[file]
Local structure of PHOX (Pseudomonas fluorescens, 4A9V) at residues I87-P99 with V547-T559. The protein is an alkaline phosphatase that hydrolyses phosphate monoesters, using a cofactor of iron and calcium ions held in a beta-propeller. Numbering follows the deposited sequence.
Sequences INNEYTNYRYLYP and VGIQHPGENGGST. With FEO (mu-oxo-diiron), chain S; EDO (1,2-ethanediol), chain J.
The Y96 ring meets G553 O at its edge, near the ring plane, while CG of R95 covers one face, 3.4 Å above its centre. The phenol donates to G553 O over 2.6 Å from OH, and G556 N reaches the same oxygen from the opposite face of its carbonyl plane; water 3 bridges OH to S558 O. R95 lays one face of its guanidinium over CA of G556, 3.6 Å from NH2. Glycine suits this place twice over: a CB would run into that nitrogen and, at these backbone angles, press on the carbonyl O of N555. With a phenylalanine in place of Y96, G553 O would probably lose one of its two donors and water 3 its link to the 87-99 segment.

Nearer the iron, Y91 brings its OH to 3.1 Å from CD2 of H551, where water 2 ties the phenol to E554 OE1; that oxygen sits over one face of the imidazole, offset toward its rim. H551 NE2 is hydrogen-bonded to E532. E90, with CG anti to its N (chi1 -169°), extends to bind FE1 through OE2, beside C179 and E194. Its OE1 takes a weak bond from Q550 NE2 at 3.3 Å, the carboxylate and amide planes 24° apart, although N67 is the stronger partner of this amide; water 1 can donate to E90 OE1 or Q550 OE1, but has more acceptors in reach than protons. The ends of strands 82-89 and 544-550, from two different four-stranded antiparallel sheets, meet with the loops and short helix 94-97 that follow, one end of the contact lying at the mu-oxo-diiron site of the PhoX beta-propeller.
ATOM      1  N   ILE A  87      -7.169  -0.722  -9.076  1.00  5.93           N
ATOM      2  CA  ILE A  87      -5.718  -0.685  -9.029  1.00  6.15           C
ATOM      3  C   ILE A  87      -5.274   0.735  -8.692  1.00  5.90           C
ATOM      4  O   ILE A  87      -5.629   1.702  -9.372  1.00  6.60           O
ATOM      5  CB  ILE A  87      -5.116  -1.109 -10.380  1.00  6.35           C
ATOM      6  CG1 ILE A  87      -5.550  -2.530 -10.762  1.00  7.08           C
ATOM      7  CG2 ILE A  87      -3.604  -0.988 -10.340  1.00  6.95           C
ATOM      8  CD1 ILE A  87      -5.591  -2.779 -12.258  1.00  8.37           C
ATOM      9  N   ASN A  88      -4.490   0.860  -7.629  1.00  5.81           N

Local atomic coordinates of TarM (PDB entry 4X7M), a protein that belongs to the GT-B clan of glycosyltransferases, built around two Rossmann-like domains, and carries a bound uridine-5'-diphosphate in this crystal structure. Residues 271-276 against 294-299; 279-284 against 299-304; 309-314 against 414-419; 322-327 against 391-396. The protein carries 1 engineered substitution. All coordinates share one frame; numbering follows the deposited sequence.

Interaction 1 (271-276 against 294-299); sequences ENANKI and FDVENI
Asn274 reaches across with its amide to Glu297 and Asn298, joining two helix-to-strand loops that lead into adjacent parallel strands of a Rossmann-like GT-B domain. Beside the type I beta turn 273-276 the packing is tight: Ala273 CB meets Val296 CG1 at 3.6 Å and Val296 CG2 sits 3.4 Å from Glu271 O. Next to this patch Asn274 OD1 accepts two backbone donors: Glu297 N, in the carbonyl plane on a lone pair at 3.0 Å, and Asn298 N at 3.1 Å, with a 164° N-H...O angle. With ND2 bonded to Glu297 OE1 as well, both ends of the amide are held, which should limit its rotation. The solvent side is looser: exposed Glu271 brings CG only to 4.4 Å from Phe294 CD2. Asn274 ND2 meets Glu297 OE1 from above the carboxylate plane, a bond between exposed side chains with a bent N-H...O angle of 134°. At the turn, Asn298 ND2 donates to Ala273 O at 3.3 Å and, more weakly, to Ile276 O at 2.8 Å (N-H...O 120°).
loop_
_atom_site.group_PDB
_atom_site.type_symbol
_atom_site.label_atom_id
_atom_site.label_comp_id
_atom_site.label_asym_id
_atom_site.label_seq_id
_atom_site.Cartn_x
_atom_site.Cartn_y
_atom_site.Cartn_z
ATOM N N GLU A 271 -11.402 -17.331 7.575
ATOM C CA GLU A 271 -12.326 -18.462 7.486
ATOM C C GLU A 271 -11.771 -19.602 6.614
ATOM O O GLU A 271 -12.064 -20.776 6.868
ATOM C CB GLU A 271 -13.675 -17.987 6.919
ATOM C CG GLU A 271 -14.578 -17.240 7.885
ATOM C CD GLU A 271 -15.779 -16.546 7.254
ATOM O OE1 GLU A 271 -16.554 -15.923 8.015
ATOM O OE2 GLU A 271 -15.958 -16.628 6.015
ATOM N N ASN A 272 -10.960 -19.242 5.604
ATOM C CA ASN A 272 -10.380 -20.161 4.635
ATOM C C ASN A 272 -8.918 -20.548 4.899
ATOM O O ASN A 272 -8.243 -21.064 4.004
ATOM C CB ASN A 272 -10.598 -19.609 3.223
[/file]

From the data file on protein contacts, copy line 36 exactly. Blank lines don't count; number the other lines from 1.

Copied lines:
ATOM N N ASN A 272 -10.960 -19.242 5.604